Dissertation/Thesis Abstract

Normalizing happiness: The rhetoric of depression in Direct -to -Consumer advertising
by Ryan, Holly Lynn, Ph.D., The University of Arizona, 2009, 172; 3369215
Abstract (Summary)

Direct-to-Consumer advertisements for antidepressants suggest to a broad audience of American consumers that it is desirable to be productive in work and supportive of friends and family members in addition to being happy and well. The consumers' inability to reach this norm is ascribed to a possible medical condition that can be treated with particular pharmaceuticals. In this way, the ads act as rhetorical agents, defining some inclinations as desirable (normal) and others as undesirable (abnormal), and persuading consumers to regulate their behaviors through medication. Ultimately, these advertisements reinforce the boundaries between normal and abnormal emotional health.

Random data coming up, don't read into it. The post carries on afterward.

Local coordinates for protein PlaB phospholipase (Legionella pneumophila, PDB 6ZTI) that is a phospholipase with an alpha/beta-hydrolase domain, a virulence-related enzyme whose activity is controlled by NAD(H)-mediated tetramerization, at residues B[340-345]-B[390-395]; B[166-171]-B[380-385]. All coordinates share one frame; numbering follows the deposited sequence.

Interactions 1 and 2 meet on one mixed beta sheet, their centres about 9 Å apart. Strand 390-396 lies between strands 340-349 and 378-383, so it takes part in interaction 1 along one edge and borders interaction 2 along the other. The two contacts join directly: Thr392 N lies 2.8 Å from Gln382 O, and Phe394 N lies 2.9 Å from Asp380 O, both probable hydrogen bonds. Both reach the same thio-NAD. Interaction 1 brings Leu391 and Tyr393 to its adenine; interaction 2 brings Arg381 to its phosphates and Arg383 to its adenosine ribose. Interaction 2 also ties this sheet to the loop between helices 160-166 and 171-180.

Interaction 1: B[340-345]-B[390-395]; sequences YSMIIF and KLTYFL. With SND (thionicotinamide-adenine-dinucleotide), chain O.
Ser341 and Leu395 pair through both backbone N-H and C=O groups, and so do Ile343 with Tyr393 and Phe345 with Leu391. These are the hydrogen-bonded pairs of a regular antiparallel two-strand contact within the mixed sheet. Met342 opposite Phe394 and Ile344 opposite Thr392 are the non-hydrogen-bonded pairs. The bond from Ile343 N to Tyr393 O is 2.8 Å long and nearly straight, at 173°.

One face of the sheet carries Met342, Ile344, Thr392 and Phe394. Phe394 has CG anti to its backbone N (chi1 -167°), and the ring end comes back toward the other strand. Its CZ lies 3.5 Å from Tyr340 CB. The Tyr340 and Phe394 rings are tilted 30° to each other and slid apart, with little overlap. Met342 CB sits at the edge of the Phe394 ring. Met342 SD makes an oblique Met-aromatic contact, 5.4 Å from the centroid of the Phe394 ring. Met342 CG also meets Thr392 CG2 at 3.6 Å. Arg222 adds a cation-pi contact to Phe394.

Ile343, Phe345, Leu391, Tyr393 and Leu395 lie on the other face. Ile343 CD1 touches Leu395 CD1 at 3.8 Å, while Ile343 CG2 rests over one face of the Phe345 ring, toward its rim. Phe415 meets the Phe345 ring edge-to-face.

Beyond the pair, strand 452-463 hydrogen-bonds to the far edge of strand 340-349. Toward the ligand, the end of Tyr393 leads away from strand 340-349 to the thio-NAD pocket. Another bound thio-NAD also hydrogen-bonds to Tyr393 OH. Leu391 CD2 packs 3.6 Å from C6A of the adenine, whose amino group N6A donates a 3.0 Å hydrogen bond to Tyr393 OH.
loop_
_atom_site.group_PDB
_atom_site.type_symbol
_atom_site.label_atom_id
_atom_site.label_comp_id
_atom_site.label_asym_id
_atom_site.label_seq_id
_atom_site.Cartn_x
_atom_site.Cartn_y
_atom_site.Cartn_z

Indexing (document details)
Advisor: Mountford, Roxanne, Hall, Anne Marie
Commitee: Britt, Elizabeth, Hall, Anne Marie, Miller, Thomas, Mountford, Roxanne
School: The University of Arizona
Department: Rhetoric, Composition & the Teaching of English
School Location: United States -- Arizona
Source: DAI-A 70/08, Dissertation Abstracts International
Subjects: Marketing, Rhetoric
Keywords: Advertising, Depression, Direct-to-consumer, Happiness, Rhetoric
Publication Number: 3369215
ISBN: 9781109310719
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